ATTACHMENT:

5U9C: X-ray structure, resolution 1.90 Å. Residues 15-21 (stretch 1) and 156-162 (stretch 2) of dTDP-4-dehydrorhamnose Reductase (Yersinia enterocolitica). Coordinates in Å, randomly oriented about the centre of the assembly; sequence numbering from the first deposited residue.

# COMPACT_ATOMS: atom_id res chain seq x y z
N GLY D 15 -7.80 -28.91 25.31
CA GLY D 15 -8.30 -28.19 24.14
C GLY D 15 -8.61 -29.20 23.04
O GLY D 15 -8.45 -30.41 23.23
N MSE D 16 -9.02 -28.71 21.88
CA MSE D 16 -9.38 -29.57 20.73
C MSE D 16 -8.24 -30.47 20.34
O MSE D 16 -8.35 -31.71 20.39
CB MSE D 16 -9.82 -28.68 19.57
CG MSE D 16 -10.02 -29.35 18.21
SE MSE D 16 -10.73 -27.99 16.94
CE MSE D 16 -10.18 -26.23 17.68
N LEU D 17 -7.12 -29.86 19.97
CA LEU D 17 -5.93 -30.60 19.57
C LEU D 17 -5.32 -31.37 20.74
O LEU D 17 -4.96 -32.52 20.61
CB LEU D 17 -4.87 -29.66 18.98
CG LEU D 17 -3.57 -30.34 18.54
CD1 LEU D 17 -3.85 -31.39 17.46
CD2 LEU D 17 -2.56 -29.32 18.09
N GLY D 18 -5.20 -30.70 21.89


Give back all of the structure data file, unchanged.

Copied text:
5U9C: X-ray structure, resolution 1.90 Å. Residues 15-21 (stretch 1) and 156-162 (stretch 2) of dTDP-4-dehydrorhamnose Reductase (Yersinia enterocolitica). Coordinates in Å, randomly oriented about the centre of the assembly; sequence numbering from the first deposited residue.

# COMPACT_ATOMS: atom_id res chain seq x y z
N GLY D 15 -7.80 -28.91 25.31
CA GLY D 15 -8.30 -28.19 24.14
C GLY D 15 -8.61 -29.20 23.04
O GLY D 15 -8.45 -30.41 23.23
N MSE D 16 -9.02 -28.71 21.88
CA MSE D 16 -9.38 -29.57 20.73
C MSE D 16 -8.24 -30.47 20.34
O MSE D 16 -8.35 -31.71 20.39
CB MSE D 16 -9.82 -28.68 19.57
CG MSE D 16 -10.02 -29.35 18.21
SE MSE D 16 -10.73 -27.99 16.94
CE MSE D 16 -10.18 -26.23 17.68
N LEU D 17 -7.12 -29.86 19.97
CA LEU D 17 -5.93 -30.60 19.57
C LEU D 17 -5.32 -31.37 20.74
O LEU D 17 -4.96 -32.52 20.61
CB LEU D 17 -4.87 -29.66 18.98
CG LEU D 17 -3.57 -30.34 18.54
CD1 LEU D 17 -3.85 -31.39 17.46
CD2 LEU D 17 -2.56 -29.32 18.09
N GLY D 18 -5.20 -30.70 21.89